Sometimes history throws up a figure so dynamic, it seems like they’ve witnessed every important event of their era. In the case of the Marquis de Lafayette, he didn’t just witness these events. He often caused them. Born in the latter half of the 18th Century, Lafayette’s life reads like a spec script for an epic Oscar Winner. As a teenager, he fought in the American Revolutionary War. As a young man, he spearheaded the first phase of the French Revolution; before fleeing a death sentence at the guillotine. He was friends with George Washington, Louis XVI, Thomas Jefferson, and Simon Bolivar; and was instrumental in both the downfall of Napoleon, and the revolution that overthrew France’s last Bourbon king.
In short, Lafayette was a dude who packed a lot into his seven decades. But while he remains famous for his role in the Revolutionary War, how much do we know about the rest of his life? About the man who was at the forefront of not one but two French Revolutions? Join us today as we peek inside the life of the Marquis de Lafayette – the man who changed the fate of both America and Europe forever.
Born to Fight
When the Marquis de Lafayette was born on September 6, 1757 in France, it was into an old noble family of soldiers.
In fact “the Marquis de Lafayette” is an aristocratic title. But since his real name was Marie-Joseph-Paul-Yves-Roch-Gilbert du Motier, marquis de Lafayette; we’re just going to refer to him as “Lafayette” for the rest of this video. But while young Lafayette was both pampered and connected – he learned to ride horses in the company of three future kings – life wasn’t exactly easy.
When he was barely two, his father was killed fighting in the Seven Years’ War. By the time he turned 13, in 1770, he’d also lost his mother and his grandfather. Still, the gigantic fortune he inherited must’ve softened the blow.
Come 1774, Lafayette was married, and a courtier at the Versailles of newly-crowned king Louis XVI. But Lafayette came from fighting stock. The pompous luxury of Versailles bored him. He wanted to win glory as a soldier. To go and fight in some great war somewhere.
Luckily for him, one of the greatest wars in history was about to blow up.
On April 19, 1775, the growing animosity between Britain and its American colonies finally exploded when a bunch of soldiers and local militiamen clashed at the towns of Lexington and Concord. It was the opening salvo of the Revolutionary War, often referred to as “the shot heard around the world.”
Over in France, the Marquis de Lafayette certainly heard it.
By summer of 1777, 19-year old Lafayette had become so obsessed with the war raging in America that he decided to go join. That July, he arrived in Philadelphia, where he presented himself to the Continental Congress.
The Congress took one look at this scrawny teenager with no battle experience, and told him in olde timey slang to go perform an act of intercourse upon his own buttocks. At least they did until the Marquis declared he was willing to fight for free, at which point the calculation changed.
In the summer of 1777, the war was not going well for the Americans.
Smallpox was devastating their ranks, they’d only won symbolic victories – as opposed to useful ones – and the British were on the verge of capturing Philadelphia.
Right now, Congress would take any free help they could get.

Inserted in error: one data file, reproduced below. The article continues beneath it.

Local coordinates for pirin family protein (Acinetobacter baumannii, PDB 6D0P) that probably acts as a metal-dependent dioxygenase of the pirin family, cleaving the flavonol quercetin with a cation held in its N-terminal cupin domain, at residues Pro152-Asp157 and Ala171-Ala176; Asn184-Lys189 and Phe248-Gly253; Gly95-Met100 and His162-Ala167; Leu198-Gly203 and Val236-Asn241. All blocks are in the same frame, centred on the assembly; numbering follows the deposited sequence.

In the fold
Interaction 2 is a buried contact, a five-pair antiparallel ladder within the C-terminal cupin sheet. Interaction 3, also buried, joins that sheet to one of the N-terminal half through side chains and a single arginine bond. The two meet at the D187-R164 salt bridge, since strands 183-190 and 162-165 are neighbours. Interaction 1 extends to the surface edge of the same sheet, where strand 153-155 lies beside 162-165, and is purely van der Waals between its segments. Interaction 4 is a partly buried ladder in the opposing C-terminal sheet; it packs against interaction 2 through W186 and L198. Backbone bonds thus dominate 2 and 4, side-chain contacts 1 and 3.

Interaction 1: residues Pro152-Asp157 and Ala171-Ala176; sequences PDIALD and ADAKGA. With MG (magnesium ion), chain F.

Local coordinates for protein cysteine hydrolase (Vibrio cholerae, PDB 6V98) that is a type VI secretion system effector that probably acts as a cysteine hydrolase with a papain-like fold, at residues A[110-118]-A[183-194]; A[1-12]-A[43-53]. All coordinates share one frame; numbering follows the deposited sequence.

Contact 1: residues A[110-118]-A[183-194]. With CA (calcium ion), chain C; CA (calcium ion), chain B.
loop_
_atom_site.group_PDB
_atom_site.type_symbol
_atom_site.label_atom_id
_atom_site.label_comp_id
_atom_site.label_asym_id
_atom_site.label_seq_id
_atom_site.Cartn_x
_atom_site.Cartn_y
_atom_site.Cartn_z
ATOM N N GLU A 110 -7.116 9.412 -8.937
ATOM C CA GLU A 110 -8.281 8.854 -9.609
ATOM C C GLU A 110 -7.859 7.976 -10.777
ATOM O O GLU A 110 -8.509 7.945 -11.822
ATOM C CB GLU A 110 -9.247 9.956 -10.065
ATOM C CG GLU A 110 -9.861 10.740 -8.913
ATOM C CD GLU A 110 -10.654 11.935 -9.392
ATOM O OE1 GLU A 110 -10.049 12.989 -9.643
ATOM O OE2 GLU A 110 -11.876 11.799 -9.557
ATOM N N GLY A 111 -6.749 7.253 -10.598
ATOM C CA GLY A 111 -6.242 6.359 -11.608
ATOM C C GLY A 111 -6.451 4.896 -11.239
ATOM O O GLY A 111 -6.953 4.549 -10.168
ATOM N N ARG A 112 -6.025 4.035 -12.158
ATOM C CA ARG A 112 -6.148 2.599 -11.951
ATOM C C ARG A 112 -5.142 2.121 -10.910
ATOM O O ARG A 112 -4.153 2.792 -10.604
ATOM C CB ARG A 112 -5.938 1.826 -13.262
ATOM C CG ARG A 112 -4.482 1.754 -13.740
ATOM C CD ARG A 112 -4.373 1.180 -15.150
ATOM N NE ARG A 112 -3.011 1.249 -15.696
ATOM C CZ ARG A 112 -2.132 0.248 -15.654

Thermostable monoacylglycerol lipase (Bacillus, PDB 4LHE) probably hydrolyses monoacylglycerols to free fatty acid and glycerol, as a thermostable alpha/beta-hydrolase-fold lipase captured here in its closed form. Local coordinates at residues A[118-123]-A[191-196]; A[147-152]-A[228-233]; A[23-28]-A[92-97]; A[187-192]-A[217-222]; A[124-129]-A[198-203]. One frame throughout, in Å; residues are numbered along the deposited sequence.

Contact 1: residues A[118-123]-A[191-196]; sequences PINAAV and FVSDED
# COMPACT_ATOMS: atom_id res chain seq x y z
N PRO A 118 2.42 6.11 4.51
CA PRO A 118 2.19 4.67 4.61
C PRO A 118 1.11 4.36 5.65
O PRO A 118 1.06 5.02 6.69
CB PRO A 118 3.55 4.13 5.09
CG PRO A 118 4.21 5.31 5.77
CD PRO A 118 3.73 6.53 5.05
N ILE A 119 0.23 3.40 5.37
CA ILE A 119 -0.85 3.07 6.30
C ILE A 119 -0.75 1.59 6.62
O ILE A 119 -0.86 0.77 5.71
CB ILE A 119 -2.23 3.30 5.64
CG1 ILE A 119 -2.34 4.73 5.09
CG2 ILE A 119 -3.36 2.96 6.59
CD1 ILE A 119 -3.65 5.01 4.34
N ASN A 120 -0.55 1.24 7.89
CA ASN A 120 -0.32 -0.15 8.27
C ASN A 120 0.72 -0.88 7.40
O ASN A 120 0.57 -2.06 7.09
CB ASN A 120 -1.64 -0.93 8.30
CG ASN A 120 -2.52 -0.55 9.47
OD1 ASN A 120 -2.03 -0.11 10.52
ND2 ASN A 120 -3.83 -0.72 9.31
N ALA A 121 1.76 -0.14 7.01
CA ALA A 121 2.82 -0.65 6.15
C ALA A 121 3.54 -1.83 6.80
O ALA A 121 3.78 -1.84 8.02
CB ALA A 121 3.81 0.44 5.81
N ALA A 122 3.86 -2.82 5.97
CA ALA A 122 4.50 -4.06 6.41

Which was how George Washington found himself, on July 31, face to face with a rich French teenager who’d somehow been given the rank of major-general. Washington had been saddled before with useless European royals who came over to fight because they were rich and looking for adventure.
Invariably, they turned out to be useless even as cannon fodder. There was no reason to assume this new one would be any different.
But Washington’s snap judgement would turn out to be wrong.
Over the month of August, 1777, Lafayette rose from being someone Washington couldn’t stand the sight of, to his personal favorite. It helped that Lafayette was brave in battle, and a natural leader of men. It likely helped even more that both Washington and Lafayette were looking for someone to fill an emotional hole in their lives.
As many have noted before, Lafayette wound up becoming the childless Washington’s surrogate son.
At the same time, Washington seems to have filled the father-shaped void in Lafayette’s life. The two became incredibly close in a matter of weeks. When Lafayette was wounded in the Battle of Brandywine that autumn, Washington had his personal physician attend to the lad.
It was the start of a long relationship that would hugely influence both men.
It would also hugely influence the course of American history.
The Hero of Two Worlds
Under Washington’s tutelage, the Marquis soon bloomed into a great general. He pulled off an impossible retreat from Barren Hill, and was instrumental in harrying Benedict Arnold’s forces in 1781. More-importantly, though, he soon became the fledgling nation’s best ambassador.
In 1779, Lafayette returned to France to drum up support for the American revolutionaries.
Although Louis XVI didn’t need much convincing that screwing with Britain was très bien, it’s still impressive how much aid the Marquis returned with. In April, 1780, Lafayette triumphantly reported to Washington that 6,000 infantry and six ships were on their way from France.
Yet his most-impressive moment of all would come in 1781.
That summer, in the run-up to Yorktown, Washington ordered both Lafayette and “Mad Anthony” Wayne to head south into Virginia. Both their troops mutinied at the news of yet more fighting. But, while “Mad Anthony” lived up to his reputation by executing the ringleaders and displaying their bodies, Lafayette took a different approach.
He told his men they were free to go.
He leveled with his soldiers, saying they were heading into danger, that many of them wouldn’t make it, that the British might annihilate them all. But he also reminded them what they were fighting for. Why they’d signed up to be here in the first place; what this new nation could represent.
In the wake of Lafayette’s speech, nearly all of the deserters returned. Lafayette rewarded them by spending his own money on new boots and blankets.
And then, as one, they marched down toward Yorktown and into history.
It was Lafayette’s troops who were partly responsible for trapping Lord Charles Cornwallis at Yorktown in late July. Once Cornwallis surrendered on October 19, it was effectively the end of the Revolutionary War. In the aftermath of the British having their asses handed to them, Lafayette was hailed as “the hero of two worlds”.